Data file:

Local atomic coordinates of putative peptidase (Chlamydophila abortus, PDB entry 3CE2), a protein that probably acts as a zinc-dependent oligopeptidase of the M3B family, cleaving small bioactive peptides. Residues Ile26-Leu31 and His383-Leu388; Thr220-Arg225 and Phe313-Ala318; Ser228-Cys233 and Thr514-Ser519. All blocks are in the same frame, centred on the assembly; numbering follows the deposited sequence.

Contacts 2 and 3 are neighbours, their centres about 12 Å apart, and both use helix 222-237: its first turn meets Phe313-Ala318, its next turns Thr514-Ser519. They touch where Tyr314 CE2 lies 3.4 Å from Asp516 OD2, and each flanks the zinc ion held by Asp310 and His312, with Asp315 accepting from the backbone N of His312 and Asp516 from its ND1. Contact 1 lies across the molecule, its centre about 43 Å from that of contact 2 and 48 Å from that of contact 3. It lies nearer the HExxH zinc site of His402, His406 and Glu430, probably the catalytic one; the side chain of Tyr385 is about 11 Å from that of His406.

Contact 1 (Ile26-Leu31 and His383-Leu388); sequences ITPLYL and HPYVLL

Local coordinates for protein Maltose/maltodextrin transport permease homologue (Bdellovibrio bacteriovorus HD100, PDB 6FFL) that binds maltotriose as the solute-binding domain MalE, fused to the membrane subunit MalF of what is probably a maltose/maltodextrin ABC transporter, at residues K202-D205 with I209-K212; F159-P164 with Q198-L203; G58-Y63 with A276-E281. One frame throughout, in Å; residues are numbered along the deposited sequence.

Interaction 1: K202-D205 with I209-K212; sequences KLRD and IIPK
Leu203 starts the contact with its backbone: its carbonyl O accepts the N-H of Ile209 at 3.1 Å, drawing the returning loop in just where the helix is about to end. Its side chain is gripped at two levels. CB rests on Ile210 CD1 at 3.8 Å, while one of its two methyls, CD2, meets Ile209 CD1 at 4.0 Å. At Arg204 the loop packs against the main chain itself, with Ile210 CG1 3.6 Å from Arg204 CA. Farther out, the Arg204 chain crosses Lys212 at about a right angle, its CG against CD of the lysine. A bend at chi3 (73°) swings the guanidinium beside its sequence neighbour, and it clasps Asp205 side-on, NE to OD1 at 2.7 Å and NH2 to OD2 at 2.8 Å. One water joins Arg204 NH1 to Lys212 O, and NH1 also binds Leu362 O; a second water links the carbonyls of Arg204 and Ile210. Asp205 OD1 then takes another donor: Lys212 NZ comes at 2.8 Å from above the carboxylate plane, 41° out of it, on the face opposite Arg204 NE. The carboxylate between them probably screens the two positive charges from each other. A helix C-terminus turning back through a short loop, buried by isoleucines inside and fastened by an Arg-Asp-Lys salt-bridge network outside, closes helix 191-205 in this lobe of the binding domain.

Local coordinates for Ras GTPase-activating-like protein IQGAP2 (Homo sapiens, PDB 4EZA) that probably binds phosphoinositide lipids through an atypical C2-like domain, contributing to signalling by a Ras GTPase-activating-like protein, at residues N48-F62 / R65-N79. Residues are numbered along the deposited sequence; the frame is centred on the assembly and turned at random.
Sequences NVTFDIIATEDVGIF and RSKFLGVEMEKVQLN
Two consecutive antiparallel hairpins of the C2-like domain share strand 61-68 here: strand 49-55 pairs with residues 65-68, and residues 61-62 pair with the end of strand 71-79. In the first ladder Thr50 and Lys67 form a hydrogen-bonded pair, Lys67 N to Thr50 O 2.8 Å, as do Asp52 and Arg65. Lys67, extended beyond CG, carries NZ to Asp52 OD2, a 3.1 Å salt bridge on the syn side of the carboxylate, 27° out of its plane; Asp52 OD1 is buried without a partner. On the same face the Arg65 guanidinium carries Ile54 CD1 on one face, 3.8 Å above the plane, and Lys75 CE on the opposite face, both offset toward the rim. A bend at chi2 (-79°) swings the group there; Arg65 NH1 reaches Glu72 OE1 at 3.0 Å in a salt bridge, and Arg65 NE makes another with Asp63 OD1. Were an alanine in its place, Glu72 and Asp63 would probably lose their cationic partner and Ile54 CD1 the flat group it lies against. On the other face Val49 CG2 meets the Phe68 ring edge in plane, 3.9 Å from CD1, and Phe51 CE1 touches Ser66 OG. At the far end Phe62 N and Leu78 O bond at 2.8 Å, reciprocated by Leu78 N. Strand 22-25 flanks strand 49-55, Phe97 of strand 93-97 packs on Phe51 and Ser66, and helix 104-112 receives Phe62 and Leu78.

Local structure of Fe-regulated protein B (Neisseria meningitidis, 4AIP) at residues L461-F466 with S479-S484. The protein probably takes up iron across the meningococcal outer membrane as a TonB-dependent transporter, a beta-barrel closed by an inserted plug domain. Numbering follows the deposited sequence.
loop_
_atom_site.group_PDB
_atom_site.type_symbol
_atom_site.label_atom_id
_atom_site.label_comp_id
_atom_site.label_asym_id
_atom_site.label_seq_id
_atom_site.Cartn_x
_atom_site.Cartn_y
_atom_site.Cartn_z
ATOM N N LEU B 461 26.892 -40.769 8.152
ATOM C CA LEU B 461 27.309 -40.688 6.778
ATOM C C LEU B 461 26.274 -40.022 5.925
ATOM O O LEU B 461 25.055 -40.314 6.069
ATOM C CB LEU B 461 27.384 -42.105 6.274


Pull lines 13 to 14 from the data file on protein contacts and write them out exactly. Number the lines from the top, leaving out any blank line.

_atom_site.type_symbol
_atom_site.label_atom_id